The last profile included in the report focused on Warner Chilcott PLC, a company that is set to lose an estimated two-thirds of its revenue over the next few years from the patent expirations of the ulcerative colitis drug Asacol (mesalamine), the osteoporosis drug Actonel (risedronate sodium), and the oral contraceptive Loestrin 24 Fe (norethindrone acetate and ethinyl estradiol tablets, USP and ferrous fumarate tablets). Historically, Warner Chilcott has maintained market share of its therapies by launching “next generation products.” This means the company has extended the life of its patents by reformulating and rebranding its core offerings, a technique that the Fitch authors believe may not be sufficient in the future to compensate for the expected revenue decreases due to patent expiration. The next-generation products released by Warner Chilcott typically have cleaner safety profiles, and the clinical benefit of the new versions is usually “promoted to new patients in order to prompt switching to the new brand,” Zbinovec explained.

There are only a few acquisition candidates that would allow Warner Chilcott to fully recoup its losses, asserted the Fitch report. The company could purchase Auxilium Pharmaceuticals and add a new therapeutic class to its repertoire through Xiaflex, a specialty drug used to treat the connective tissue disorder Dupuytren’s Contracture. “Auxilium management’s expectation for 2013 sales of $325 million to $355 million would erase the detrimental effect of patent loss to [Warner Chilcott]’s revenues,” the report maintained. The company’s other major option would be acquisition of Ironwood Pharmaceuticals Inc, whose irritable bowel syndrome drug Linzess has many other indications in the pipeline.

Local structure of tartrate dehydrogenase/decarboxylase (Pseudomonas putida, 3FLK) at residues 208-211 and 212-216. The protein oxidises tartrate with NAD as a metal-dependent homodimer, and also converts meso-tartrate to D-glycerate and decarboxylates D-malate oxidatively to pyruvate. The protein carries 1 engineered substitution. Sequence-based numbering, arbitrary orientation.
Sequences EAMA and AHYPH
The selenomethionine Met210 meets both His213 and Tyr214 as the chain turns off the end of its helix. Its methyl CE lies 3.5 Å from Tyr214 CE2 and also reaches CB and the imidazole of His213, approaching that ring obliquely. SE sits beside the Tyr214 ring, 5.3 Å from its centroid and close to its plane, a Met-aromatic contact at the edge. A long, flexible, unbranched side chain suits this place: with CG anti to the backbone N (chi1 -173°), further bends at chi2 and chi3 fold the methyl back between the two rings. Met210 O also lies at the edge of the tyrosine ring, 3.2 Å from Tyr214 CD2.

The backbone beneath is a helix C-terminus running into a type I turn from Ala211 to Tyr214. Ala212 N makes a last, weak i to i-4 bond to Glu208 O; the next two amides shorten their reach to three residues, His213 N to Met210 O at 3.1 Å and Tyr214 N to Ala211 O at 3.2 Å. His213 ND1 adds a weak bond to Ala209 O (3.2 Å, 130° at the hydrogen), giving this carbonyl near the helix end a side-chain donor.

Although many specialty pharmacies have shown renewed interest in orphan drug development, the companies featured in the report rely mainly on the acquisition of developmental projects that are near completion. The business strategies of these 3 “high-yield debt issuers” do not focus on rare diseases, and the research and development programs at all 3 companies are fairly “light,” noted Fitch’s Zbinovec.

“Valeant looks for low reimbursement risk opportunities in dermatology and neurology; Warner Chilcott’s therapeutic focus is women’s health, dermatology, gastroenterology, and urology; and Endo Health caters to pain management, urology, endocrinology, and health services,” Zbinovec said. “However, Endo Health has in the past shown the most willingness to diversify beyond its core competencies, and may seek new assets depending on the strategy of the new CEO.”